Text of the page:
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Proper Exercise.....A Requirement for Life

Updated: Nov 3, 2021

Many of us may not initially notice the resulting severe decline in our functional ability due to the lack of proper exercise. Properly performed, strength training is the only form of exercise that your body requires. Therefore, this article defines proper exercise as “properly prescribed strength training”. It is easy to overlook the necessity of strength training, because it may take a long time for a decrease in muscle tissue to show up as a decline in our ability to function. For example, it is immediately obvious that oxygen is essential for life. Within hours, it is obvious that water is also a requirement for life. It may take several days or weeks, but there is no question that food is also essential for life. However, it may take years before one begins to experience the loss in quality of life that follows a loss in muscle tissue.

Unknown to most people, one of the most debilitating health problems that plague each and every adult is the loss of skeletal muscle tissue. According to Ellington Darden, Ph.D., former Director of Research for Nautilus Sports/Medical Industries, the loss of muscle tissue is our number-one fitness problem. After your body’s growing processes have halted (approximately age 25), we lose one half to one pound of skeletal muscle tissue each year. Surprisingly, being physically active does little to slow muscle loss and absolutely nothing to halt or reverse it. Believe it or not, in extremely active people such as marathon runners and triathletes, muscle loss is expedited. Wayne Westcott Ph.D., one of the foremost exercise physiologists in the country, sites a 10 year study in the Nautilus Forerunner newsletter showing that America’s best masters distance runners (age: mid 40’s to mid 50’s) lost the same amount of muscle tissue as sedentary individuals! Furthermore, because they are so active, they experience many more physical ailments and injuries.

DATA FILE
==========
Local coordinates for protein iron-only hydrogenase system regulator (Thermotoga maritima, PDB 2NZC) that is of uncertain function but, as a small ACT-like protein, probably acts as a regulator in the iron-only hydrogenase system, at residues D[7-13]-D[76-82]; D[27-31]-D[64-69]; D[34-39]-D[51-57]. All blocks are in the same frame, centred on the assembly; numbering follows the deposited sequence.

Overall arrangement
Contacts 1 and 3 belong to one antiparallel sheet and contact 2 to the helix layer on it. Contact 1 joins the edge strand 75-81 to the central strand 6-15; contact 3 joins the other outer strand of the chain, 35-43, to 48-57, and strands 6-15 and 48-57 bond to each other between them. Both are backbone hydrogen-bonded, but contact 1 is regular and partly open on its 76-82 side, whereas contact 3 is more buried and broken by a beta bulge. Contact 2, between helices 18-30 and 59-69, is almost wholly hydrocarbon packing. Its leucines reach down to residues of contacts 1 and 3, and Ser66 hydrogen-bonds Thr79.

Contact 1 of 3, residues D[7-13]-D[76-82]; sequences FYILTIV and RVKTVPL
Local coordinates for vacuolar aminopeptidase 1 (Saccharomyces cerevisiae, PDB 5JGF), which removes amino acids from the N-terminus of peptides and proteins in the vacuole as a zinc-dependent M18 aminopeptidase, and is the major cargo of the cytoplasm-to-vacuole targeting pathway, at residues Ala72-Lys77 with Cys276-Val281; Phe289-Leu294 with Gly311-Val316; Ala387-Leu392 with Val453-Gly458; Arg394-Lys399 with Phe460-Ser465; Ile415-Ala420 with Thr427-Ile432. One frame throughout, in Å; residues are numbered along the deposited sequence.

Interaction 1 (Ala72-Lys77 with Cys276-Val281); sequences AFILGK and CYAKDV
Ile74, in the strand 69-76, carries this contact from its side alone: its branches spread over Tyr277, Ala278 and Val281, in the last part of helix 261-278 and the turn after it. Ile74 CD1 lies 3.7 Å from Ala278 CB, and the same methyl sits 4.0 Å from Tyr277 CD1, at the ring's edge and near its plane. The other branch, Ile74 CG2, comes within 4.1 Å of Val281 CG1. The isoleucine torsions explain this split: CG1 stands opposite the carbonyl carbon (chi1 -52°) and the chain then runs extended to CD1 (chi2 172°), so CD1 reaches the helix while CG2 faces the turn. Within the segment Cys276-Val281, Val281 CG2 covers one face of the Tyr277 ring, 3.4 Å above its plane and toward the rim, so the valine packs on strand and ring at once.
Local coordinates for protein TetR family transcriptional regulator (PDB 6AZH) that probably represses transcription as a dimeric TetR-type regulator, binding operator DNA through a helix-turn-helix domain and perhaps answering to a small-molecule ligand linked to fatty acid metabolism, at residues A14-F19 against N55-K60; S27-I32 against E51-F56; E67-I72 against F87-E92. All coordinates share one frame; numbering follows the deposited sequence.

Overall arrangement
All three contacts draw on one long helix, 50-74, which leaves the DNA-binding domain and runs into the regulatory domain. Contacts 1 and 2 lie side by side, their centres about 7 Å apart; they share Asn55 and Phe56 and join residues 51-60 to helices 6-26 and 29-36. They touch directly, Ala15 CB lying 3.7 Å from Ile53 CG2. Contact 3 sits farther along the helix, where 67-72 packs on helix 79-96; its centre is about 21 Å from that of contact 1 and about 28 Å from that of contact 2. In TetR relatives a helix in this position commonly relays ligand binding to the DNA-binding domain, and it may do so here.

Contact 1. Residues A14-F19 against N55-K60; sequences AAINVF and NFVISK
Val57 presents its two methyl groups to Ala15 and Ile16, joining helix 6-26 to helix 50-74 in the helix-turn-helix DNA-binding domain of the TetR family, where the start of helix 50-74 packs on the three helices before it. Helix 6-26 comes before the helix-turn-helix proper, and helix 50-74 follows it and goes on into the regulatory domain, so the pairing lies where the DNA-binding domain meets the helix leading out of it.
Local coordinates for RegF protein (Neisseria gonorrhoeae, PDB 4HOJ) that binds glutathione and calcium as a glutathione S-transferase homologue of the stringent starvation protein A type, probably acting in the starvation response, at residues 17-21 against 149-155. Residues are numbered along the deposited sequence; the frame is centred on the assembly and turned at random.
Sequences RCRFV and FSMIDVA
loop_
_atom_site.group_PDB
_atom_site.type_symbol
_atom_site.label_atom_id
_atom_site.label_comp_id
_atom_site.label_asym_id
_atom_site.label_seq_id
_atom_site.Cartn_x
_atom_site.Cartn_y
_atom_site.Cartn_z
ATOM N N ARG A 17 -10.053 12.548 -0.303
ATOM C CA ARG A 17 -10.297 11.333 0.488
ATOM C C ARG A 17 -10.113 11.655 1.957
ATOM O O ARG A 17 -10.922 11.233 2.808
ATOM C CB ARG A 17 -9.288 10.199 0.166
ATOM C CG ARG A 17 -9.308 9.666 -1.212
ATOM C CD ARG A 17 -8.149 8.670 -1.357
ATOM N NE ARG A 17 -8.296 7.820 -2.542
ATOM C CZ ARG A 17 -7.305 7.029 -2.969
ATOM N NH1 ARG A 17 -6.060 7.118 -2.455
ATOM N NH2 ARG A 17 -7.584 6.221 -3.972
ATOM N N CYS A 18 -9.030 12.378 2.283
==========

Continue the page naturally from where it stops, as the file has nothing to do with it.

When skeletal muscle tissue is lost, it is physically impossible for most of the other fitness components to be improved. For example, if one loses muscle tissue, he/she will experience reduced cardiovascular efficiency, fat gains, and loss of bone density, flexibility and mobility. Let’s take a closer look at these variables.

Cardiovascular Efficiency